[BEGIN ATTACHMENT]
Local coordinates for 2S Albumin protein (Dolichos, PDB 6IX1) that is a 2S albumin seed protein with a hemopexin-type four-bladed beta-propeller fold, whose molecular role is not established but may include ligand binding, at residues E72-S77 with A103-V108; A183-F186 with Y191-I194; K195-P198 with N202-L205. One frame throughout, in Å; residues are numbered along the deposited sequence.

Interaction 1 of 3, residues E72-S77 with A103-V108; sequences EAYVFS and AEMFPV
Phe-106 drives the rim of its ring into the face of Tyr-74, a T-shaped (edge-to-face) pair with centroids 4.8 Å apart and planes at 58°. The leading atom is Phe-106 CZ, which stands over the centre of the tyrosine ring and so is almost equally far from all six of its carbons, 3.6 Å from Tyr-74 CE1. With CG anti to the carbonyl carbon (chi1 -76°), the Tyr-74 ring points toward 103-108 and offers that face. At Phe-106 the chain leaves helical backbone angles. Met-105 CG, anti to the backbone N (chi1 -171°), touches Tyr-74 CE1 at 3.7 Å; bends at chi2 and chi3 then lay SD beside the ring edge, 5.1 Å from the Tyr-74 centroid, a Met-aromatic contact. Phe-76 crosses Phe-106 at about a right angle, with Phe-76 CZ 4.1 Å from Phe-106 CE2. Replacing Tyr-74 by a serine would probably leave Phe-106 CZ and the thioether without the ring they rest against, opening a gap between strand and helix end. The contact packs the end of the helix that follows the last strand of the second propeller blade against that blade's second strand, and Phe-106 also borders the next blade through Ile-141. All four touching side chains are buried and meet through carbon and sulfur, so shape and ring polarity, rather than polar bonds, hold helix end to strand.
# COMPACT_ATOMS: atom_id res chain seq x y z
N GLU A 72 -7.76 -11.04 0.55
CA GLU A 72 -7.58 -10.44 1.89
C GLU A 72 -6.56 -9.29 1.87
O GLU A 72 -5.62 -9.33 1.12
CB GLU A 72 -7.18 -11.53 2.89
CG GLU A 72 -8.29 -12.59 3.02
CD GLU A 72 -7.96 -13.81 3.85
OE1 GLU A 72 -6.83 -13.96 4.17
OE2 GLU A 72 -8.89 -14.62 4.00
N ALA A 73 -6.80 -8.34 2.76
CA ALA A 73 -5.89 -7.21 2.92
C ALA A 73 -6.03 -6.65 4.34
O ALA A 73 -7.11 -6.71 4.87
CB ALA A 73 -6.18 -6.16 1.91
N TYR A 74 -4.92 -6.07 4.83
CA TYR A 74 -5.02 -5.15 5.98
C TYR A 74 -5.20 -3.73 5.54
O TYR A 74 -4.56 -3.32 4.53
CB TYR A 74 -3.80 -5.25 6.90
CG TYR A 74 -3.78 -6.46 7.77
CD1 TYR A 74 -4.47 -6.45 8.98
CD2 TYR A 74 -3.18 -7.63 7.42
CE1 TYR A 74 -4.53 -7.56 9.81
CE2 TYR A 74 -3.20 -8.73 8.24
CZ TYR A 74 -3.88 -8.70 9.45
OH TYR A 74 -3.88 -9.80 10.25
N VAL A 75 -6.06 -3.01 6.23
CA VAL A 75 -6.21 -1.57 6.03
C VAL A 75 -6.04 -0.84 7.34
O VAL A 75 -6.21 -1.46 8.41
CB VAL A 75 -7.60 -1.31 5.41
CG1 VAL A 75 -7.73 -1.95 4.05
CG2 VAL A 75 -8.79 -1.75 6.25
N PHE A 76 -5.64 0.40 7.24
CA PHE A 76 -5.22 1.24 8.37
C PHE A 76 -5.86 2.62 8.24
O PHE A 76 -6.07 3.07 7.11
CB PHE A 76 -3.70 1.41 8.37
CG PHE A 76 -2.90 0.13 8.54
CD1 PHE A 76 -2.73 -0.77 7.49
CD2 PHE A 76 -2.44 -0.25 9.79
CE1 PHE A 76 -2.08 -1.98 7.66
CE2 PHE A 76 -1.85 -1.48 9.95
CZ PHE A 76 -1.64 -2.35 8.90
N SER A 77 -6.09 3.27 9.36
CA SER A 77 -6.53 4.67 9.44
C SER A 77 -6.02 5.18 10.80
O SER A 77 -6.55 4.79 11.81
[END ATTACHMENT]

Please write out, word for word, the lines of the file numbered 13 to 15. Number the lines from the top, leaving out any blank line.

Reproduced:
OE2 GLU A 72 -8.89 -14.62 4.00
N ALA A 73 -6.80 -8.34 2.76
CA ALA A 73 -5.89 -7.21 2.92